In the preceding and following description, various techniques are described. For purposes of explanation, specific configurations and details are set forth in order to provide a thorough understanding of possible ways of implementing the techniques. However, it will also be apparent that the techniques described below may be practiced in different configurations without the specific details. Furthermore, well-known features may be omitted or simplified to avoid obscuring the techniques being described.

The specification and drawings are, accordingly, to be regarded in an illustrative rather than a restrictive sense. It will, however, be evident that various modifications and changes may be made thereunto without departing from the broader spirit and scope of the invention as set forth in the claims.

Other variations are within the spirit of the present disclosure. Thus, while the disclosed techniques are susceptible to various modifications and alternative constructions, certain illustrated embodiments thereof are shown in the drawings and have been described above in detail. It should be understood, however, that there is no intention to limit the invention to the specific form or forms disclosed, but on the contrary, the intention is to cover all modifications, alternative constructions, and equivalents falling within the spirit and scope of the invention, as defined in the appended claims.

The use of the terms “a” and “an” and “the” and similar referents in the context of describing the disclosed embodiments (especially in the context of the following claims) are to be construed to cover both the singular and the plural, unless otherwise indicated herein or clearly contradicted by context. The terms “comprising,” “having,” “including,” and “containing” are to be construed as open-ended terms (i.e., meaning “including, but not limited to,”) unless otherwise noted. The term “connected,” when unmodified and referring to physical connections, is to be construed as partly or wholly contained within, attached to, or joined together, even if there is something intervening. Recitation of ranges of values herein are merely intended to serve as a shorthand method of referring individually to each separate value falling within the range, unless otherwise indicated herein and each separate value is incorporated into the specification as if it were individually recited herein. The use of the term “set” (e.g., “a set of items”) or “subset” unless otherwise noted or contradicted by context, is to be construed as a nonempty collection comprising one or more members. Further, unless otherwise noted or contradicted by context, the term “subset” of a corresponding set does not necessarily denote a proper subset of the corresponding set, but the subset and the corresponding set may be equal.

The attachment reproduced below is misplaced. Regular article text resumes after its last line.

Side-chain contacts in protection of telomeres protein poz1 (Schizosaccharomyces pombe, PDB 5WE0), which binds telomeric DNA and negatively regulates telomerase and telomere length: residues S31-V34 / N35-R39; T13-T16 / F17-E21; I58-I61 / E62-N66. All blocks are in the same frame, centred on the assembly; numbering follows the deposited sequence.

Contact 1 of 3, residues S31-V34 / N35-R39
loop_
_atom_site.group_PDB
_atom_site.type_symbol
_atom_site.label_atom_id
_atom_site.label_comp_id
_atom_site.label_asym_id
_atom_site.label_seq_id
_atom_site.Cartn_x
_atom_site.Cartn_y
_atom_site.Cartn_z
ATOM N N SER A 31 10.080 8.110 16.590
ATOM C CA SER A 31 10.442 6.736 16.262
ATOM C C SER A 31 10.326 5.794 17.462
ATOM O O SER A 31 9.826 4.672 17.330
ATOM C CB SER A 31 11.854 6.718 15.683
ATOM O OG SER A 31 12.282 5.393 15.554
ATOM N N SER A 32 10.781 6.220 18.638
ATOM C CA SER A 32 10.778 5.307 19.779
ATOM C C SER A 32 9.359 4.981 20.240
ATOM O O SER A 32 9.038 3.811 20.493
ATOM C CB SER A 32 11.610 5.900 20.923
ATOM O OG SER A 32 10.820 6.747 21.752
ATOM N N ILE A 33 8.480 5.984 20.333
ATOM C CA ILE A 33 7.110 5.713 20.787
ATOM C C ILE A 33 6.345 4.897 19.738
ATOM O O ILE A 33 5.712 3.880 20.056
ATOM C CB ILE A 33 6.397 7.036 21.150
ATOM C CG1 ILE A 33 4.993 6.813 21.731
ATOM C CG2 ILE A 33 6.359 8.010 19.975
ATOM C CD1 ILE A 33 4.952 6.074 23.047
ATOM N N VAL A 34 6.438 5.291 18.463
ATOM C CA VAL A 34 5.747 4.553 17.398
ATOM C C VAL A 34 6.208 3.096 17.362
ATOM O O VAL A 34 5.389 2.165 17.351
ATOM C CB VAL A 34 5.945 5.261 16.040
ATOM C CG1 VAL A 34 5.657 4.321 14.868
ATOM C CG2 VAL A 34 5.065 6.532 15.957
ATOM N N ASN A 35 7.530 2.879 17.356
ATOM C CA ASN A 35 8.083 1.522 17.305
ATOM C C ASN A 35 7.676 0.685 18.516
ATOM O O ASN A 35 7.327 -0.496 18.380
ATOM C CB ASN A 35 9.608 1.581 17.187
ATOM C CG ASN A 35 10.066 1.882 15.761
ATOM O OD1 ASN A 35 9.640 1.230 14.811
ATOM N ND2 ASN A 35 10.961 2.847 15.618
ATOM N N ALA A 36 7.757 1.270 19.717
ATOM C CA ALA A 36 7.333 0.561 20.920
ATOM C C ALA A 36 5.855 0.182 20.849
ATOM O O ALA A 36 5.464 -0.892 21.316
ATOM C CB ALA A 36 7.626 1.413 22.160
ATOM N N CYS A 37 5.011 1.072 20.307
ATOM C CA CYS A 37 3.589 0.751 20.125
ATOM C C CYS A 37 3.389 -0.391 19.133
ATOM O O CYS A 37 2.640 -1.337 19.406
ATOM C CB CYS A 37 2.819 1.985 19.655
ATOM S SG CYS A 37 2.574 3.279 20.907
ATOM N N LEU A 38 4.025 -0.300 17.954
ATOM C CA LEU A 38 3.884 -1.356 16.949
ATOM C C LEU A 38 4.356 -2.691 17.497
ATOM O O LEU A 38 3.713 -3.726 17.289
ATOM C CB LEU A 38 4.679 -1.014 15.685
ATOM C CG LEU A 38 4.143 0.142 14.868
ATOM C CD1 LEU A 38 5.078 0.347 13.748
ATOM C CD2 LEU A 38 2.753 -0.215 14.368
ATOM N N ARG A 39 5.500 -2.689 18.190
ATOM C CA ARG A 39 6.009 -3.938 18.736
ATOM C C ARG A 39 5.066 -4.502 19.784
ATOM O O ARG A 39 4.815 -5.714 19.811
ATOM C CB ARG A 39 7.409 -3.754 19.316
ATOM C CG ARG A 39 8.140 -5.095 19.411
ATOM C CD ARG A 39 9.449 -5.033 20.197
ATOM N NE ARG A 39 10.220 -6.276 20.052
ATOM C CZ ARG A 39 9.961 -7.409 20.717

Conjunctive language, such as phrases of the form “at least one of A, B, and C,” or “at least one of A, B and C,” unless specifically stated otherwise or otherwise clearly contradicted by context, is otherwise understood with the context as used in general to present that an item, term, etc., may be either A or B or C, or any nonempty subset of the set of A and B and C. For instance, in the illustrative example of a set having three members, the conjunctive phrases “at least one of A, B, and C” and “at least one of A, B and C” refer to any of the following sets: {A}, {B}, {C}, {A, B}, {A, C}, {B, C}, {A, B, C}. Thus, such conjunctive language is not generally intended to imply that certain embodiments require at least one of A, at least one of B and at least one of C each to be present.